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LESSON VII. May 14, 1882.

Fifth Sunday after Easter.

I. Second Feeding Of The MultiTudes. Twice Jetus miraculously fed the famishing crowds who had followed Him, and were cut off from temporal supplies. Mark gives us both accounts. The two miracles were performed iu different places, and for different people. In the one case there were 5,000 men, in the other 4,000; the number of loaves, fishes and baskets of fragments was also different.

Yet in many respects the two miracles wpre alike, and should be studied together. Lesson 3d, 2J Q larter, contains the account of the first miracle of the kind, and the teacher should consult the comments iu Guardian for April. The firmer miracle took place on the northern coast of the Sea of Galilee among \heJews; this one was on the em-tern roast of the sea, among the heathen of Decapolis.

A few point' only need to be noticed here. V. 4. From whence is the question of perplexed mortals. Some have thought the disciples' words imply an utter lack of faith in the possibility of feeding so many; which would be strange and surprising, after having witnessed the former miracle of multiplying bread. It is rather likely that they meant to say: from whence, unless Thou shouldd again supply their needs by a miracle. "They only put a modest but suggestive whence t Their eyes then watch every movement of His lip and hand!" (Whedon). They looked to Him for supplies. He then teaches them to use what they have. "How many loaves have ye 1"

II. Seeking Signs.

The Pharisees did not desire a sign to confirm and strengthen their faith in Christ; for they were without faith. They demanded a sign which, they supposed, He could not show, in order to destroy the people's faith in Him.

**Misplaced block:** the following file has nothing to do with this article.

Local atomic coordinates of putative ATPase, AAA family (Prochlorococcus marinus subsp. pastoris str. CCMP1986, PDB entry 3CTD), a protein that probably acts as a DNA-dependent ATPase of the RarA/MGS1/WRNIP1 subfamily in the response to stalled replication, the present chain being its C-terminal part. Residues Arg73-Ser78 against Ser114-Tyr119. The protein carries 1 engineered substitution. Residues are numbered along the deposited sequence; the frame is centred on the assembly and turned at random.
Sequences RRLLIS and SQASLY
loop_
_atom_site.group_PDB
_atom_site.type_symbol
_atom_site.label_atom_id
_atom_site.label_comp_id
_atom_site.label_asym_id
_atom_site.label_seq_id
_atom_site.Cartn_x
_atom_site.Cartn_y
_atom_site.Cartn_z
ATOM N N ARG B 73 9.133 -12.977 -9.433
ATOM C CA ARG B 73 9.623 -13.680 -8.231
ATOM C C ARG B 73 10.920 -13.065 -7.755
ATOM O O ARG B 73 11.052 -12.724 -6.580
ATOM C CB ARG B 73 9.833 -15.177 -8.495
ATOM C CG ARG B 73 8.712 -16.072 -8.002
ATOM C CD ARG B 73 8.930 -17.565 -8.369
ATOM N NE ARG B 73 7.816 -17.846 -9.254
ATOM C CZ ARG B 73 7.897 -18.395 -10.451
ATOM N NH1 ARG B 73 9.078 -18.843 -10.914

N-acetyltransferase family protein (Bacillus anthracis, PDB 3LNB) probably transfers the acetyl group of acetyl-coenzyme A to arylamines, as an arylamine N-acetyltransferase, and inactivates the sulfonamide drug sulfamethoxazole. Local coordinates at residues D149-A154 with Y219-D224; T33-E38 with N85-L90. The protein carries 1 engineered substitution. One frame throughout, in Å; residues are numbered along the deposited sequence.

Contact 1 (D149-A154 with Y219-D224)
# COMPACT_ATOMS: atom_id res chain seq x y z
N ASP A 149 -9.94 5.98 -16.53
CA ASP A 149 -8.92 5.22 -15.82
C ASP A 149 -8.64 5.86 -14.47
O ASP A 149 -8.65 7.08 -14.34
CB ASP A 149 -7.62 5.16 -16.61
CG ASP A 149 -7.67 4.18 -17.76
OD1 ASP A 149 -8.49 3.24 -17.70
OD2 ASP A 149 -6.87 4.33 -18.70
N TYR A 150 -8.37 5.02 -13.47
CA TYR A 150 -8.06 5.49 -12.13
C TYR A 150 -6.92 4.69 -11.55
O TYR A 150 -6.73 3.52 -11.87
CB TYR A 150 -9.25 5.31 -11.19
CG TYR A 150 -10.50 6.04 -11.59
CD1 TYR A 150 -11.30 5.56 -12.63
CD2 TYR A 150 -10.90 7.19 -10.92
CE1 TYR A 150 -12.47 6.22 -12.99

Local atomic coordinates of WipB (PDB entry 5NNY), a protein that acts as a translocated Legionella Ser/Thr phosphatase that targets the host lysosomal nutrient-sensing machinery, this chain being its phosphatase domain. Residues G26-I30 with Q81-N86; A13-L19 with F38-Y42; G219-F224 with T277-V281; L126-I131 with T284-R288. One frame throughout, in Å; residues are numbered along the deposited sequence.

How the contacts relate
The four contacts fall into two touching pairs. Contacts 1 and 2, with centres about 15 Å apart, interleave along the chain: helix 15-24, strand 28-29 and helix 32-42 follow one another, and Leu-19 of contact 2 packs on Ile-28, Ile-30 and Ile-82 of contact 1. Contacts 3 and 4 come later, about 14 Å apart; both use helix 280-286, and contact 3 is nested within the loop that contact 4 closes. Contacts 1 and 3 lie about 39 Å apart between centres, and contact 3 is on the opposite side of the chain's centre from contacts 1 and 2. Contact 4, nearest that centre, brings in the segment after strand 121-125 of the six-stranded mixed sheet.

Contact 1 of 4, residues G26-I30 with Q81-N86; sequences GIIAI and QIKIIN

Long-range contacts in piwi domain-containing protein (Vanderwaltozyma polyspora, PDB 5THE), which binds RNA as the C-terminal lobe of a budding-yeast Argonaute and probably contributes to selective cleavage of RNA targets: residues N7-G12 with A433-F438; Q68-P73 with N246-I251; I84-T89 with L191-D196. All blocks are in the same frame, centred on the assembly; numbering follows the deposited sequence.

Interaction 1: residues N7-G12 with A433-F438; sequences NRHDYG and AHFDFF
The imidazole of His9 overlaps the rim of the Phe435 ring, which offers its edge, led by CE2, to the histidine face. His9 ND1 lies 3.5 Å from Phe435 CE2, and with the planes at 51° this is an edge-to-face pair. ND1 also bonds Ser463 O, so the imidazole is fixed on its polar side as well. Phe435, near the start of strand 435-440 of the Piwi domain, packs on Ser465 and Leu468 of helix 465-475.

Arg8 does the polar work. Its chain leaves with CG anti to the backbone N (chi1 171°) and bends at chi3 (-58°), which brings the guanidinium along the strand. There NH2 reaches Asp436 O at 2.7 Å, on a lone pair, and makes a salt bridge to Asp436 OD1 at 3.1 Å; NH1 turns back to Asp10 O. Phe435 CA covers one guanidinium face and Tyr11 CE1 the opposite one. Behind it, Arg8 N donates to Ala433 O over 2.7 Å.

A sign from heaven they called for, as though the signs on earth were inadequate to strengthen faith. Jesus appealed to His works; "The works that I do, they testify of Me." But not to unbelieving persons. Unbelief is blind to the meaning of Christ's works and words.

Ye1, "signs in the skies indeed there were. At His birth was the star. The angels announced from the skies His nativity. The dove from the skies descended upon Him. Voices from heaven at different times acknowledged Him Son of God Finally, at His crucifixion darkness at mid-day and earthquake gave witness to Him."— ( Whedon )

Tempting Him—not trying to lead Him to sin or to evil, but to put His power to the proof, implying that they put no faith in His pretensions.

Vs. 12, 13. He sighed deeply, because they were incurably diseased in mind and heart, and determined to accept no proper evidence. Indignation was, perhaps, mingled with pity, and He left them to their unbelief.

True faith is seldom, if ever, awakened by signs in heaven or on earth. A temporary awe and fear of God may be produced, but it soon pa?ses away. "Faith cometh by hearing, and hearing by the word of God." And if men hear not Moses and the prophets, nor yet Christ and the Apostles, neither will they be persuaded, though one rose from the dead. We must believe in Jesus for His own sake, and for the sake of His words and works. If these do not persuade us that He is the Son of God, no outside evidence can convince us. Signs addressed to the senses are insufficient; arguments addressed to the cold intellect are equally inadequate; only the moral evidence, which appeals to a susceptible heart, enables us to say: "Iknow whom I have believed." (2 Tim. 1: 12). The Christian religion, with its moral and spiritual influ3nces, is its own best evidence.

III. The Leaven Of Hypocrisy And Unbelief.

Leaven is a household article with which all are familiar. In the Scriptures it is frequently used ai an illustration of the influence of doctrine, teaching, example. Sometimes, as here, it is the type of false doctrine; at other times it signifies the gospel itself.

1) . It works silently and secretly. Its presence can scarcely be detected, save by its effects.